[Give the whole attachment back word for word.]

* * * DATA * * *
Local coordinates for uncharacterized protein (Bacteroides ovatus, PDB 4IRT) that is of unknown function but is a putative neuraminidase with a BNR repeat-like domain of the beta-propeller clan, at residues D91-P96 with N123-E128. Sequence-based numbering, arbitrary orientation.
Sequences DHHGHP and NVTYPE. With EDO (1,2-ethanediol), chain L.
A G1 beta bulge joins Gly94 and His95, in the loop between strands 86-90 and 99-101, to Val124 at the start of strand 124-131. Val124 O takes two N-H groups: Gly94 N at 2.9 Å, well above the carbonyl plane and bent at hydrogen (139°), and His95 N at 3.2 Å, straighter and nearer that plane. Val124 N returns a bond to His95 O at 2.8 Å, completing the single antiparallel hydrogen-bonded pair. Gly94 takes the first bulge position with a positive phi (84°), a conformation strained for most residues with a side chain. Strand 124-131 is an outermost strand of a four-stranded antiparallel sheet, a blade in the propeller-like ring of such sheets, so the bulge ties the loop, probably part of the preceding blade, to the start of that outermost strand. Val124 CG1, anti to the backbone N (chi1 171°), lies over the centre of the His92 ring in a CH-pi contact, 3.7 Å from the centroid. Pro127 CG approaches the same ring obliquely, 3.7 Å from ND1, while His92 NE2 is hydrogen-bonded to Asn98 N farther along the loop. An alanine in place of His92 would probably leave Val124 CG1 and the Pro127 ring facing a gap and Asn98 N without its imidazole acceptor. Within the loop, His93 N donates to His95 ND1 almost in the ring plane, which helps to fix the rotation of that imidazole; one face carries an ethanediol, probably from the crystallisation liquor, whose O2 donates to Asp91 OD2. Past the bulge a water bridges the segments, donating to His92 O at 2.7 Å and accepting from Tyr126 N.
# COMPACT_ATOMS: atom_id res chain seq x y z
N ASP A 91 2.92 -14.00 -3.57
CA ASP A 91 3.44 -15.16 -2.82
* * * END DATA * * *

Local coordinates for uncharacterized protein (Bacteroides ovatus, PDB 4IRT) that is of unknown function but is a putative neuraminidase with a BNR repeat-like domain of the beta-propeller clan, at residues D91-P96 with N123-E128. Sequence-based numbering, arbitrary orientation.
Sequences DHHGHP and NVTYPE. With EDO (1,2-ethanediol), chain L.
A G1 beta bulge joins Gly94 and His95, in the loop between strands 86-90 and 99-101, to Val124 at the start of strand 124-131. Val124 O takes two N-H groups: Gly94 N at 2.9 Å, well above the carbonyl plane and bent at hydrogen (139°), and His95 N at 3.2 Å, straighter and nearer that plane. Val124 N returns a bond to His95 O at 2.8 Å, completing the single antiparallel hydrogen-bonded pair. Gly94 takes the first bulge position with a positive phi (84°), a conformation strained for most residues with a side chain. Strand 124-131 is an outermost strand of a four-stranded antiparallel sheet, a blade in the propeller-like ring of such sheets, so the bulge ties the loop, probably part of the preceding blade, to the start of that outermost strand. Val124 CG1, anti to the backbone N (chi1 171°), lies over the centre of the His92 ring in a CH-pi contact, 3.7 Å from the centroid. Pro127 CG approaches the same ring obliquely, 3.7 Å from ND1, while His92 NE2 is hydrogen-bonded to Asn98 N farther along the loop. An alanine in place of His92 would probably leave Val124 CG1 and the Pro127 ring facing a gap and Asn98 N without its imidazole acceptor. Within the loop, His93 N donates to His95 ND1 almost in the ring plane, which helps to fix the rotation of that imidazole; one face carries an ethanediol, probably from the crystallisation liquor, whose O2 donates to Asp91 OD2. Past the bulge a water bridges the segments, donating to His92 O at 2.7 Å and accepting from Tyr126 N.
# COMPACT_ATOMS: atom_id res chain seq x y z
N ASP A 91 2.92 -14.00 -3.57
CA ASP A 91 3.44 -15.16 -2.82